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Letters from alumni about Big Three Bonfire and typo in PAW

November 11, 2003

You may have heard from other Class of ‘98ers…But your From the Archives caption in November 5 is incorrect. Princeton beat Yale and Harvard most recently in 1994 (not 1993) – it was my freshman year and a memorable event.

Jay Victor ’98
Evanston, Ill.

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November 11, 2003

I write in reference to the error in the November 5 issue, in which you stated that the last time there was a bonfire was in 1993. In fact it was in 1994. This type of flawed reporting worries me. It worries me not simply because it is inexact, but all the more for the ease with which one might reproduce the same error.

A cursory glance at a search for "PRINCETON BONFIRE," presuming the the governor was not out on the lawn of Drumthwacket with a rake and matchbox, turned up the usual "about 8,570" results. Not willing to sit too long, what with the many other things you absolutely must do, you glance at the first page. In fact, the third entry talks about, well, see for yourself the bonfire ... The Bonfire. Campus Traditions and Customs. The Bonfire. The Bonfire is one of the most memorable — and sporadic — of all traditional Princeton activiites.

Plus you realize that you are at the source, a Princeton page on the alumni site prepared by the Princetoniana Committee. There hasn't been any more certain a source than that since 1967, when a Goheen aide-de-camp channeled the spirit of Rev. Jonathan Dickinson, who balked at the idea of coeducation. In fact, as a lesson to all of us who remember differently, the site sets us right in its second-to-last line: "The last Bonfire occurred in November, 1993." Kudos, anonymous PAW copywriter. We have confirmed your source, if not identified it.

For those of you with your orange and black in knots, allow me to lessen the emotional toll. I was there too. The fall of 1994. A happy freshman with singed eyebrows. I was the one pushing Dean Malkiel's desk into the pyre. Alright, it was my desk. But we remember the bonfire well enough, even if there are those of us who might not have known on exactly what celestial configuration this public conflagration was based. (For those of you who still don't, we beat Harvard and Yale at football... the oblong-shaped one.)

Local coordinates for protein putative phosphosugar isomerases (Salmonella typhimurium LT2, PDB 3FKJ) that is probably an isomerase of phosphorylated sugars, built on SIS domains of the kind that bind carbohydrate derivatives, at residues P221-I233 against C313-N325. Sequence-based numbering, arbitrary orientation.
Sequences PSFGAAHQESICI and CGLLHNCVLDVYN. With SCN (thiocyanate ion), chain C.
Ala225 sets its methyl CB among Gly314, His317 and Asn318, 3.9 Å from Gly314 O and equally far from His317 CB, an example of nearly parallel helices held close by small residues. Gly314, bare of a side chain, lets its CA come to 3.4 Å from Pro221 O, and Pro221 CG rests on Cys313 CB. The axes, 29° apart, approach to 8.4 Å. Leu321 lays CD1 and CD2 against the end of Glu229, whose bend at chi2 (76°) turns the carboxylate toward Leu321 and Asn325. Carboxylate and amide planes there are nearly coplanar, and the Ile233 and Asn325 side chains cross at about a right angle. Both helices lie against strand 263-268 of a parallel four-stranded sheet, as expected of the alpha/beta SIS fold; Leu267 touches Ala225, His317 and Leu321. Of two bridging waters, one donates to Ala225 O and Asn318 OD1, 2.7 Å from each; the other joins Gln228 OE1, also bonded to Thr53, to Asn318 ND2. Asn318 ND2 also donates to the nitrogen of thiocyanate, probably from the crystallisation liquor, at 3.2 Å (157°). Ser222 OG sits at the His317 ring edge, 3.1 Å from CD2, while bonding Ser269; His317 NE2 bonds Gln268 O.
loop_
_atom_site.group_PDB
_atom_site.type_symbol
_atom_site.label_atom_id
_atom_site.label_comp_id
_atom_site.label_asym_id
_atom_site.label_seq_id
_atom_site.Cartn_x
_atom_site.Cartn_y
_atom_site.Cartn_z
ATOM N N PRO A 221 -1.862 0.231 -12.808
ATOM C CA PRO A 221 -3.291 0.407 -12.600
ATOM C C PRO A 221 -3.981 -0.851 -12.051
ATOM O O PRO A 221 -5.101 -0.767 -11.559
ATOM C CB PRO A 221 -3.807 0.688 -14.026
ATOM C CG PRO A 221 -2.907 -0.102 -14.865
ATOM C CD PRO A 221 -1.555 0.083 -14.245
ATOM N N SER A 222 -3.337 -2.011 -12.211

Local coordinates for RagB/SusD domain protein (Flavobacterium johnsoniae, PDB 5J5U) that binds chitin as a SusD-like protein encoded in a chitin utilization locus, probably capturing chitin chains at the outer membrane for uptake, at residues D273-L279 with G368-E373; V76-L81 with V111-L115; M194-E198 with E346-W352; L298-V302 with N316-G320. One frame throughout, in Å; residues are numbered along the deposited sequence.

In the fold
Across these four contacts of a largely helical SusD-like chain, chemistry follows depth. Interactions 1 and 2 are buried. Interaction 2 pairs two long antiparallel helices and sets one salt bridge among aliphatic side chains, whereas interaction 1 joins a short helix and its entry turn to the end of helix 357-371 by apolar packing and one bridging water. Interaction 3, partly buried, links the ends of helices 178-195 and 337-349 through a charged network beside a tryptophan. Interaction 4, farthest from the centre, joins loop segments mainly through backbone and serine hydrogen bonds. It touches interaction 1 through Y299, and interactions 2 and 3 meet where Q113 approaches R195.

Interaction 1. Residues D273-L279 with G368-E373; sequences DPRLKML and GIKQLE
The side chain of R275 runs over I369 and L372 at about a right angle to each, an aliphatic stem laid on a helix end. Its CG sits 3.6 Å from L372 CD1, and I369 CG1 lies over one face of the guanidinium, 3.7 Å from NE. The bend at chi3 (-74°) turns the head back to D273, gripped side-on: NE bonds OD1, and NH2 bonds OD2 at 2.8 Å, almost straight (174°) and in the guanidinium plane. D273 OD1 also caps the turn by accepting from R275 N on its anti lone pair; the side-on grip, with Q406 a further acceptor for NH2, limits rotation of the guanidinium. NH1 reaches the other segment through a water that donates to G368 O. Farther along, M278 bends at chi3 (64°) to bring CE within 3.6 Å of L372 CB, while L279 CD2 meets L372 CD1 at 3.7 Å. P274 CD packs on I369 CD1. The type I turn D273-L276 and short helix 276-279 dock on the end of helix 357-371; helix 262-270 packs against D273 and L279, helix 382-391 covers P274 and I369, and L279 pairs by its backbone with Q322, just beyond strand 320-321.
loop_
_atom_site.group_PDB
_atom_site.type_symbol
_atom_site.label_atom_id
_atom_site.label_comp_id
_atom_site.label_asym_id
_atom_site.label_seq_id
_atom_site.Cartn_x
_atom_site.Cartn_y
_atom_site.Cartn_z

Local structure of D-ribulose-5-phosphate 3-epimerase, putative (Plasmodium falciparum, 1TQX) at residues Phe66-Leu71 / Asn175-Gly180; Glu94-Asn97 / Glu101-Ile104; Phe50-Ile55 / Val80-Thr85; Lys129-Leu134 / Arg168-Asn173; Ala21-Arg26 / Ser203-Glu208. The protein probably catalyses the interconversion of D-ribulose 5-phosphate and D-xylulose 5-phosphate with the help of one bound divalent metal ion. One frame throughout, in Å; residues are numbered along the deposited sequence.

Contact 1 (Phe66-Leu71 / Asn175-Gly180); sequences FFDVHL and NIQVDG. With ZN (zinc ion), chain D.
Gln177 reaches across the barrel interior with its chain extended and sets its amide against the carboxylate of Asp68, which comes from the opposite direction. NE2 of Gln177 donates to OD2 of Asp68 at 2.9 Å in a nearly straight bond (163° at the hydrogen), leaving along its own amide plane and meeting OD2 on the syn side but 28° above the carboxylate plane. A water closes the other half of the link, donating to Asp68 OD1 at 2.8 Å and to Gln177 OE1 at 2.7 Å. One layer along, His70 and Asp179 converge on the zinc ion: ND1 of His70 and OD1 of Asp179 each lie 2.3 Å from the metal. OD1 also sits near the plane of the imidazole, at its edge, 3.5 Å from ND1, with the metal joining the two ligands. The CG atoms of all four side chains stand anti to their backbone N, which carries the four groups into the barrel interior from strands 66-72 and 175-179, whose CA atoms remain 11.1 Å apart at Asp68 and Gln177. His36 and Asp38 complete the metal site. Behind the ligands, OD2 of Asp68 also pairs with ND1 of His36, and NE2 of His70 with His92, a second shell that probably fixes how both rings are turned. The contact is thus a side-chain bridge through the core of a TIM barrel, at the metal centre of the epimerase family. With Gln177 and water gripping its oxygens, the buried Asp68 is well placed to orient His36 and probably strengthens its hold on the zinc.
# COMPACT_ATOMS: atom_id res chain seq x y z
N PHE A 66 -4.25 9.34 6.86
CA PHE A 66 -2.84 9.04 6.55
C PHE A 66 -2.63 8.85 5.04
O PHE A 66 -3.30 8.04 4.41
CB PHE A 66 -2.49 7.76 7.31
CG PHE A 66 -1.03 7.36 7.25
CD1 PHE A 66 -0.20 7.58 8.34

Now, if we were to forget whether it was November or December, or even if we thought it on a different year, we have our fading, mid-to-late-20s brains to thank. This is the beauty of an oral tradition. The one that go away could be larger than it was. Your putting, better. The amount of grad school misery you suffered, much less. We recognize that four years can often blur together, especially when there's tremendous heat involved. "It was sophomore year. No. Wait. It was freshman year. No. Wait..."

There is a great responsibility in documenting a tradition, especially when your magazine is centered on reporting on how it is preserved or (more often) destroyed. You create a checklist, which serves as a guide for traditions which have sat on the shelf for almost a decade, as well as for those who would seek to reintroduce traditions laid to rest for some reason or other (and bravissimo to that group). After all, like the all-male Princeton, giant fires will eventually be extinguished when another group of women raise their voices — now those running the University — citing such fires as too dangerous... or somehow offensive to the campus Zoroastrian population.

For shame, PAW. Whether or not it was the flimsy web-surfing that doubles as research today, one cannot be sure. In either case, your fact remained unchecked. As the lone connection for many Tigers out there, you bear a unique responsibility in your reporting. Remember: When you document it incorrectly, even down to its dates, you have damaged the very tradition, OUR tradition, which you had hoped to preserve.

A new volunteer for the Princetoniana Committee,
Joshua L. G. Gunsher '98
Philadelphia, Pa.


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November 10, 2003

The caption for the November 5 From the Archives photograph of bonfire fodder says that the last bonfire was in 1993. In fact, the last Cannon Green conflagration ccurred in 1994, when Princeton beat Harvard 18-7 and Yale 19-6.

Elizabeth Greenberg '02
Manalapan, N.J.

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November 6, 2003

As a member of the football team from 1992 to 1996, I would like to bring it to your attention that the last time Princeton beat both Harvard and Yale was in 1994, not 1993. However for some reason, that year we did not have a bonfire. Could you please note this correction in your next issue.

Samuel M. Young Jr. Ph.D. '96
La Jolla, Calif.

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